U.S. Department of Energy - Energy Efficiency and Renewable Energy
Vehicle Technologies Office
Plug-in Electric Vehicle Research and Development
Dramatic improvements in plug-in electric vehicle (PEV) performance and cost will require a well-coordinated research and development effort between DOE and America's most innovative researchers and companies. The Vehicle Technologies Office is working with the DOE's Office of Science, ARPA-e (Advanced Research Projects Agency–Energy), and National Laboratories as well as industry and academia to develop advanced electric drive components such as batteries, motors, electric machines. DOE is working on everything from fundamental research to applied research to support of early stage high potential, high-impact energy technologies.
The work of the Vehicle Technologies Office, the Office of Science, and ARPA-e all complement each other, fulfilling different roles in the research and development process. This graph shows how they contribute to innovative battery research.
The Vehicle Technologies Office's robust portfolio is supported by modeling, testing, and analysis. The Electric Vehicles R&D strategy focuses on these three major areas:
- Battery R&D
The energy storage R&D effort works toward battery advancements that enable greater consumer adoption of hybrid and electric vehicles. Office activities focus on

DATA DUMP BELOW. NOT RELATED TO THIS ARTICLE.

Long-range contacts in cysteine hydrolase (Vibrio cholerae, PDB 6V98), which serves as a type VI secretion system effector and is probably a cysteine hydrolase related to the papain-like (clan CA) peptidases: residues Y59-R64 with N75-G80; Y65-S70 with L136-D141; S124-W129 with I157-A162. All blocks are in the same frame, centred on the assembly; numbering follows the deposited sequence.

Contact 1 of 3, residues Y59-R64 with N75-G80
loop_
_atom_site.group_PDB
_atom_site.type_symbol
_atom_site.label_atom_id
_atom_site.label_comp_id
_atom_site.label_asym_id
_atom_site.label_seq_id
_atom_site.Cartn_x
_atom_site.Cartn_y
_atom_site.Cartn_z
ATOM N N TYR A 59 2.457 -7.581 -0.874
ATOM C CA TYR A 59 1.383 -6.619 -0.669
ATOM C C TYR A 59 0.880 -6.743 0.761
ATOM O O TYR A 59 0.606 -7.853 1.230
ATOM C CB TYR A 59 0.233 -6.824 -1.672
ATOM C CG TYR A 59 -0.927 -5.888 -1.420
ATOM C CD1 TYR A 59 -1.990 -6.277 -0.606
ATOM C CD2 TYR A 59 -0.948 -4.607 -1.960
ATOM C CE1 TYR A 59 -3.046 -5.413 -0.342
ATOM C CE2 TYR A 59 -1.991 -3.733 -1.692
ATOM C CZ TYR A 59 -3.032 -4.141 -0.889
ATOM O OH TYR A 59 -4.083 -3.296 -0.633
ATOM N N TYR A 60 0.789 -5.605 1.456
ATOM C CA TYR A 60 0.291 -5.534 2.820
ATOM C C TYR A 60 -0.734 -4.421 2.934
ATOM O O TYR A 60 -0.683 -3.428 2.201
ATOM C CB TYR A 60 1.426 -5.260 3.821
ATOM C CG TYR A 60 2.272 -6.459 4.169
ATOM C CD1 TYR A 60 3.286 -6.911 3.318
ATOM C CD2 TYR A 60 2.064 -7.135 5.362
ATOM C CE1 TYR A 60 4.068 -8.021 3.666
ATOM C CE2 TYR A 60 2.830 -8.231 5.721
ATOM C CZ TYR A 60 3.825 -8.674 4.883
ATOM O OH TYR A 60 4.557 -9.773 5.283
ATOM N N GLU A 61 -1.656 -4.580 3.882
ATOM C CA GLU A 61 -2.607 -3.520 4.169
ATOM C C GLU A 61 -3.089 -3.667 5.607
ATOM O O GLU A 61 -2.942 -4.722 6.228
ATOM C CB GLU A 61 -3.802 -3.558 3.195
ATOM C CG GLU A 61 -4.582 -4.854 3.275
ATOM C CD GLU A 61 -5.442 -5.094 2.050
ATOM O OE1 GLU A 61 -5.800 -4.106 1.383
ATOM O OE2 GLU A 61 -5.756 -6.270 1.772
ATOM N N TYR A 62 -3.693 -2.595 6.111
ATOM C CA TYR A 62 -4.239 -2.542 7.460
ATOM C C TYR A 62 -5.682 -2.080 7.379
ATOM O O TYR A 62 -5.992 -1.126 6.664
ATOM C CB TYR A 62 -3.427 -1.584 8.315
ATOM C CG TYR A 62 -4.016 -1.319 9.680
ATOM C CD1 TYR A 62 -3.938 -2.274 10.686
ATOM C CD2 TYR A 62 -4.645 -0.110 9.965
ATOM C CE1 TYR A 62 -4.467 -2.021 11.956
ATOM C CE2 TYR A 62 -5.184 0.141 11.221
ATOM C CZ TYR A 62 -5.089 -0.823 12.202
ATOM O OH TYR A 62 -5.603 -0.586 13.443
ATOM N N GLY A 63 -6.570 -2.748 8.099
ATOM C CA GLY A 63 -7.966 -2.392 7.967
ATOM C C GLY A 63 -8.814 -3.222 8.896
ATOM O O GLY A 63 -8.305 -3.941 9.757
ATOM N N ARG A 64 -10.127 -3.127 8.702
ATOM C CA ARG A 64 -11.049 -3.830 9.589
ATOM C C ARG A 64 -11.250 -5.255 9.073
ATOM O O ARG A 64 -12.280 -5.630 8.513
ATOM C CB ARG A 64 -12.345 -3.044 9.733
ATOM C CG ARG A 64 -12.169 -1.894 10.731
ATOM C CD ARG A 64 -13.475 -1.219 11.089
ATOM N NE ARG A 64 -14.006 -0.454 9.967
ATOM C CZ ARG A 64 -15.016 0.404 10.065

- reducing battery cost
- increasing battery performance (power, energy, life and durability)
- reducing battery pack weight & volume
- increasing battery tolerance to abusive conditions such as short circuit, overcharge, and crush.
- Electric Drive Systems R&D
Electric Systems R&D activities enable the development of technologies that will significantly improve efficiency, cost, and fuel economy. Some of the strategies to accomplish this include:
- increasing capacitor performance
- reducing weight and volume
- reducing complexity (number of parts)
- integrating motors and electronics, wide bandgap semiconductors, and non-rare earth motors.
- Vehicle Lightweighting R&D
Reducing the weight of a PEV can extend its electric range, reduce the size and cost of the battery needed, or achieve a combination thereof. To achieve these goals for weight reduction, lightweight materials must:
- improve performance
- lower cost
- facilitate manufacturability
- solve challenges with cost effective joining of multimaterial structures and protect them from corrosion
- validate safety of light weight designs
- support design tools to facilitate faster development of new materials.